Fun With Prop 8

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Well, DeJon explained my plight perfectly in a previous comment, but since I theoretically have a front row seat to this interesting matter, I should give it a shot.

My depth of research includes: (1) listening to my Contracts professor / Constitutional law scholar talk about it for thirty minutes yesterday morning, and (2) a little bit of Google. Oh, and catching two minutes of Dean Starr on CNN on a fellow student’s laptop between classes.

So here goes:

California’s Proposition 8 passed last November 52% to 48%. It was, in effect, an amendment to the state constitution, effectively reversing a California Supreme Court decision that it was unconstitutional to deny marriage licenses to same-sex couples.

[Note: It is my understanding that “domestic” partners in California have the same legal rights as “married” partners; thus, the practical effect of the Prop 8 dance is whether or not same-sex couples will be allowed to use the legal word “marriage” to define their relationship.]

Now, it appears that the chief argument before the California Supremes is whether or not California voters have a right to amend the constitution in a way that takes away previously-held rights. No, that’s not correct. It seems obvious that the state constitution “can” be amended to take away previously-held rights, but there appears to be a legal difference between “revising” and “amending” the constitution. A revision has been defined through a litany of case law as something that is a far-reaching change in the basic structure of government: constitutional revisions require approval by the state legislature, while an amendment does not.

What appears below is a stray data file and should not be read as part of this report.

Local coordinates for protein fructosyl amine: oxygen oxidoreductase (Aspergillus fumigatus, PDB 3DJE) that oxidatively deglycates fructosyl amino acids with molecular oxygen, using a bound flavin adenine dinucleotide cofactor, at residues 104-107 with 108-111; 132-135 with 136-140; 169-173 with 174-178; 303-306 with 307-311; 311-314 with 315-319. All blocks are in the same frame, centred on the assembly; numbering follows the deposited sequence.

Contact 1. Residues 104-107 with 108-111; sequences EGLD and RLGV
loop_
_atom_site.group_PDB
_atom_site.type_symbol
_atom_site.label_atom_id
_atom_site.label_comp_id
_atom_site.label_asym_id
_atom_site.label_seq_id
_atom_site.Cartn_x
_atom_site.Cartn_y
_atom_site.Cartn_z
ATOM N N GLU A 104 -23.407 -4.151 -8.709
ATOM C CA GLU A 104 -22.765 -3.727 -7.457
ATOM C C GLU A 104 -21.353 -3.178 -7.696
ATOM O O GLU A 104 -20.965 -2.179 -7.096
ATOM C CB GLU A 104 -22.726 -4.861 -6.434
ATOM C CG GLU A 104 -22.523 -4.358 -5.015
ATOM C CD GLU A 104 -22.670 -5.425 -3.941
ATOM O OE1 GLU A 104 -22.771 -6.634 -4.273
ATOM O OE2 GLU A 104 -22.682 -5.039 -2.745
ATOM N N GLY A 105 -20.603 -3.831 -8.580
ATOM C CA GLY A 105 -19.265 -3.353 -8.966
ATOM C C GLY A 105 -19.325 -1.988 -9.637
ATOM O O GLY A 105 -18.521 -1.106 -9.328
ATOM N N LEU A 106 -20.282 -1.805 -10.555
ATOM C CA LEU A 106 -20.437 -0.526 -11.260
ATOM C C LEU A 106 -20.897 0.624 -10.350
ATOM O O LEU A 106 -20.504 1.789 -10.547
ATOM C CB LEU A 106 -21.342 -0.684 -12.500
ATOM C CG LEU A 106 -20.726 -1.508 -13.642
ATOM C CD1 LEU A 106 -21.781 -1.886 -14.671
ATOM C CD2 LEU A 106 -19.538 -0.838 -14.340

Prop 8 speaks to rights, not government structure. Thus, amendment.

The only real counterargument to the revision/amendment debate is, Well, who says it has to speak to government structure? The only straight answer is case law. Therefore, the only judicial alternative to accepting Starr’s argument is to shoot out on its own and create a definition that just isn’t there. Wouldn’t be the first time, but doesn’t seem to be such a great idea either.

So, bottom line: our social contract theory of government is that the people determine the rules. And the people of California have spoken. They have properly amended the state constitution to remove the right of same-sex couples to use the legal word “marriage” to define their relationship. I think that is a sad outcome – one that I voted against. However, that’s the law.

Now, here is the good news. The people of California aren’t through speaking. My professor believes, as do I, that it is just a matter of time (and probably not that much of it) before the people will speak again. And Dean Starr’s argument will be quite useful then.

I would love it when that day comes if he would go to San Francisco and offer the same argument for the opposite side. That would surprise me a LOT, but I wouldn’t completely put it past him.

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6 Responses to “Fun With Prop 8”

  1. alsturgeon Says:

    To Mikey’s “inalienable” mention on the previous comment thread, Dean Starr (or someone on his team) made the smooth word choice and talked of the “inalienable” right of the people to make the rules. Under our social contract theory of government, that really is an “inalienable” right.